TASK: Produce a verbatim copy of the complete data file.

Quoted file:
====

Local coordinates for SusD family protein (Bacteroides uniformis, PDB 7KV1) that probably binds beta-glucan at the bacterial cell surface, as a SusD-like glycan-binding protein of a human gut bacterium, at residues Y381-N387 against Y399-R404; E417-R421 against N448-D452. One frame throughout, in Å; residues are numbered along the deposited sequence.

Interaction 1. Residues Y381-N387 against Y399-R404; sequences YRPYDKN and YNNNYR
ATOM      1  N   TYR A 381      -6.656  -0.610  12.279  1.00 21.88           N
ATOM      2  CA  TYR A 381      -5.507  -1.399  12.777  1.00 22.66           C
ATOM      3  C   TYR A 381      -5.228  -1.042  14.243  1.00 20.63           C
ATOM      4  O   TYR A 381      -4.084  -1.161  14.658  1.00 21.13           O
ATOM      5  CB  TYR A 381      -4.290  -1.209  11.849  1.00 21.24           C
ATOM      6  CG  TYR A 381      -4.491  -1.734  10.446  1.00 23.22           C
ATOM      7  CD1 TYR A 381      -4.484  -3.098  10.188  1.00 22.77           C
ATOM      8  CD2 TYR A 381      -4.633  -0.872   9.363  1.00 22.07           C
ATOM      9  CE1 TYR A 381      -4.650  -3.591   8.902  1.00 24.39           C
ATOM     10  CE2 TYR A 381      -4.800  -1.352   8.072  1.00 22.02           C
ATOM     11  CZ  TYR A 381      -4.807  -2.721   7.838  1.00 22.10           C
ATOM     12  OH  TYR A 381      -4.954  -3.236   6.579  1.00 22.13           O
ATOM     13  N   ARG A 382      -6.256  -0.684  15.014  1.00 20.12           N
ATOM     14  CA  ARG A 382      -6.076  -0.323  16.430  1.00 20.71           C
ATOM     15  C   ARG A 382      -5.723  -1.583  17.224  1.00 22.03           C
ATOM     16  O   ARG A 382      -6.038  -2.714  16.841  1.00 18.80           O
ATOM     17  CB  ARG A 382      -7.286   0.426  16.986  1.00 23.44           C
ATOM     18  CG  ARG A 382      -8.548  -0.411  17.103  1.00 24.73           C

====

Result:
Local coordinates for SusD family protein (Bacteroides uniformis, PDB 7KV1) that probably binds beta-glucan at the bacterial cell surface, as a SusD-like glycan-binding protein of a human gut bacterium, at residues Y381-N387 against Y399-R404; E417-R421 against N448-D452. One frame throughout, in Å; residues are numbered along the deposited sequence.

Interaction 1. Residues Y381-N387 against Y399-R404; sequences YRPYDKN and YNNNYR
ATOM      1  N   TYR A 381      -6.656  -0.610  12.279  1.00 21.88           N
ATOM      2  CA  TYR A 381      -5.507  -1.399  12.777  1.00 22.66           C
ATOM      3  C   TYR A 381      -5.228  -1.042  14.243  1.00 20.63           C
ATOM      4  O   TYR A 381      -4.084  -1.161  14.658  1.00 21.13           O
ATOM      5  CB  TYR A 381      -4.290  -1.209  11.849  1.00 21.24           C
ATOM      6  CG  TYR A 381      -4.491  -1.734  10.446  1.00 23.22           C
ATOM      7  CD1 TYR A 381      -4.484  -3.098  10.188  1.00 22.77           C
ATOM      8  CD2 TYR A 381      -4.633  -0.872   9.363  1.00 22.07           C
ATOM      9  CE1 TYR A 381      -4.650  -3.591   8.902  1.00 24.39           C
ATOM     10  CE2 TYR A 381      -4.800  -1.352   8.072  1.00 22.02           C
ATOM     11  CZ  TYR A 381      -4.807  -2.721   7.838  1.00 22.10           C
ATOM     12  OH  TYR A 381      -4.954  -3.236   6.579  1.00 22.13           O
ATOM     13  N   ARG A 382      -6.256  -0.684  15.014  1.00 20.12           N
ATOM     14  CA  ARG A 382      -6.076  -0.323  16.430  1.00 20.71           C
ATOM     15  C   ARG A 382      -5.723  -1.583  17.224  1.00 22.03           C
ATOM     16  O   ARG A 382      -6.038  -2.714  16.841  1.00 18.80           O
ATOM     17  CB  ARG A 382      -7.286   0.426  16.986  1.00 23.44           C
ATOM     18  CG  ARG A 382      -8.548  -0.411  17.103  1.00 24.73           C